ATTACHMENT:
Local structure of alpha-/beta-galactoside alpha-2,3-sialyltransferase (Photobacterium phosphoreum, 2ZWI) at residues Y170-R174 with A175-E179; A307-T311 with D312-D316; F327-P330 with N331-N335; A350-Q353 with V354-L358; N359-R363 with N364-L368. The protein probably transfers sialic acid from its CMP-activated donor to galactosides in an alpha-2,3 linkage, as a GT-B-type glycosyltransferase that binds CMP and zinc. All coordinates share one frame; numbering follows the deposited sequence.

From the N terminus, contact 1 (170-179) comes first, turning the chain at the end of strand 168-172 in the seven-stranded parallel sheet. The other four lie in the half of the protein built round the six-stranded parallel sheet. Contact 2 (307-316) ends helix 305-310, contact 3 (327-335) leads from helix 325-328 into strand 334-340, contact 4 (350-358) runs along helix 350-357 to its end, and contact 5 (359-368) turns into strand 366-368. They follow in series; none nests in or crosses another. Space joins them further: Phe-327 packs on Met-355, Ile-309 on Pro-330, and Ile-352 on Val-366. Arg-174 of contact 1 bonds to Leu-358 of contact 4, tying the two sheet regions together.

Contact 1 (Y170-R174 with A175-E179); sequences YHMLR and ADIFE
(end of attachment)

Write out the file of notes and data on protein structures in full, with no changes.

Local structure of alpha-/beta-galactoside alpha-2,3-sialyltransferase (Photobacterium phosphoreum, 2ZWI) at residues Y170-R174 with A175-E179; A307-T311 with D312-D316; F327-P330 with N331-N335; A350-Q353 with V354-L358; N359-R363 with N364-L368. The protein probably transfers sialic acid from its CMP-activated donor to galactosides in an alpha-2,3 linkage, as a GT-B-type glycosyltransferase that binds CMP and zinc. All coordinates share one frame; numbering follows the deposited sequence.

From the N terminus, contact 1 (170-179) comes first, turning the chain at the end of strand 168-172 in the seven-stranded parallel sheet. The other four lie in the half of the protein built round the six-stranded parallel sheet. Contact 2 (307-316) ends helix 305-310, contact 3 (327-335) leads from helix 325-328 into strand 334-340, contact 4 (350-358) runs along helix 350-357 to its end, and contact 5 (359-368) turns into strand 366-368. They follow in series; none nests in or crosses another. Space joins them further: Phe-327 packs on Met-355, Ile-309 on Pro-330, and Ile-352 on Val-366. Arg-174 of contact 1 bonds to Leu-358 of contact 4, tying the two sheet regions together.

Contact 1 (Y170-R174 with A175-E179); sequences YHMLR and ADIFE